Q: Do you always use black and white?

MZ: Beginning photography back in the days of 4X5 sheet film, black and white was the only process I could control from capture to print. It was as much a practical as aesthetic decision. I was fortunate to find a mentor in Max Yavno, famous for his work in both commercial and fine art photography, I was inspired to push my work further as I witnessed his mastery in the darkroom. Responsible for demystifying much about the process, his friendship and knowledge were motivating forces in my early work. Now that photographs can be made digitally, color capture and “processing” are accessible to everyone. Deciding to work in black and white requires another way of seeing the world of light and form. Although I do make some photographs in color, I enjoy trying to solve the challenges of interpreting the world through the timeless beauty of black and white.

Wood Pile

Wood Pile

West Tisbury, MA. Sony A7R digital camera.

A heavy plank of wood destined to heat the Vineyard home of my friends had caught my eye. Rescued, this tree sprite traveled back home with me, a gift from my two artist friends.


Whirlpool | Aquinnah, MA

Whirlpool Aquinnah

Aquinnah, MA. Toyo 4X5 field camera.

Backlight is my favorite lighting. The closer the direction of light to the lens axis, the better. Len’s flare is always the challenge. For this perspective I had to walk out into the water off Aquinnah and plant my Gitzo tripod into the ocean bottom.

Alabama Hills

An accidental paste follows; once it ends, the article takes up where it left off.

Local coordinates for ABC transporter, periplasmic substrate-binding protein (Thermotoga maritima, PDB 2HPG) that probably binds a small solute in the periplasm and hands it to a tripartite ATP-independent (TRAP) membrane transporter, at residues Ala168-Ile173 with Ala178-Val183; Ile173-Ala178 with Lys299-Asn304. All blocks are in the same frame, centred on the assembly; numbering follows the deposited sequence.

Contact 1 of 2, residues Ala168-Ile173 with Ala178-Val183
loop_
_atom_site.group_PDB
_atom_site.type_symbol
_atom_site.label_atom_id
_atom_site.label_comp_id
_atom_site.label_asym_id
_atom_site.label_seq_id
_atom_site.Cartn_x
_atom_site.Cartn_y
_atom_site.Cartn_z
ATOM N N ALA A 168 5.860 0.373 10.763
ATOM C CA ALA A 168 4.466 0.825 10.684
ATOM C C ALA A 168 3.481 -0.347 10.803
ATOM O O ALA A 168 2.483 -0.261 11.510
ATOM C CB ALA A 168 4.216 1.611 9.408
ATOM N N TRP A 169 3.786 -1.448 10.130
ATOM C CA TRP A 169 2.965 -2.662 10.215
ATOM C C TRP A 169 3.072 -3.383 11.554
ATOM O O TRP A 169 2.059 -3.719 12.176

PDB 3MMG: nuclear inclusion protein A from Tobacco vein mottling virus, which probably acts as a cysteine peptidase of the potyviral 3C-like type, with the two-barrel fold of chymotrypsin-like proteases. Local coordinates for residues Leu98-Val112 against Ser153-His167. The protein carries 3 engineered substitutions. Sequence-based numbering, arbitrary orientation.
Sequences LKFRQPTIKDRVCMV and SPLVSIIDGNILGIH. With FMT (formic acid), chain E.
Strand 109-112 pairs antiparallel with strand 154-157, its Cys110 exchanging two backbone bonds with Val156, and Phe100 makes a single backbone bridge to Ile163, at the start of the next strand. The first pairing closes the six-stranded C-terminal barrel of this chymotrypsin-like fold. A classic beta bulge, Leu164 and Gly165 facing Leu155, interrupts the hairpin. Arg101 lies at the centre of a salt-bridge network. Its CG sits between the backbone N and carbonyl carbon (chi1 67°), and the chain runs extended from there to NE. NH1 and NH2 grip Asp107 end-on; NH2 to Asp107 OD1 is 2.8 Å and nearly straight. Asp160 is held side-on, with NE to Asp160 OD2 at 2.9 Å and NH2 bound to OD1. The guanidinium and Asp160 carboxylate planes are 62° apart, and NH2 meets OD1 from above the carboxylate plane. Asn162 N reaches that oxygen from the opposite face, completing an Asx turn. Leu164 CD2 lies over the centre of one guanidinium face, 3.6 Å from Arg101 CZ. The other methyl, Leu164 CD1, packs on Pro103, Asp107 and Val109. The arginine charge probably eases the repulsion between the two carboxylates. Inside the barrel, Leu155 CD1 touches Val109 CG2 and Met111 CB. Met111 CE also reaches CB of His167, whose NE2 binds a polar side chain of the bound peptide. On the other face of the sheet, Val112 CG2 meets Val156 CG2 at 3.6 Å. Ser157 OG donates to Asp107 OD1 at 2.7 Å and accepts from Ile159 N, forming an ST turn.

Alabama Hills

Lone Pine, CA. Toyo 4X5 field camera. Outside Death Valley, the Alabama Hills in Lone Pine is known for its distinctive rock formations and the location’s use for many of the early Hollywood cowboy movie chase scenes.

Frost and Orchard

Frost and Orchard

South Amherst, MA. Mamiya 645 with Aptus digital black.

My front yard was the setting for this image. I love the slightly asymmetrical placement of apple trees and the two diagonal frost lines adding more textural interest.

Moody Bridge | Hadley, MA

Off Moody Bridge

Hadley, MA. Mamiya 645 with Aptus digital black.

An image right out of my childhood dreams, I saw this tree off Moody Bridge Road and I thought I was back in the Haunted Forest of Oz. The tree was in a difficult lighting, either in speckled light or shade. I needed to accent the tree trunk and tree “arms” by positioning two location strobes and blending ambient and strobe exposures. During the 30 second exposure, I discharged each strobe head 12 times.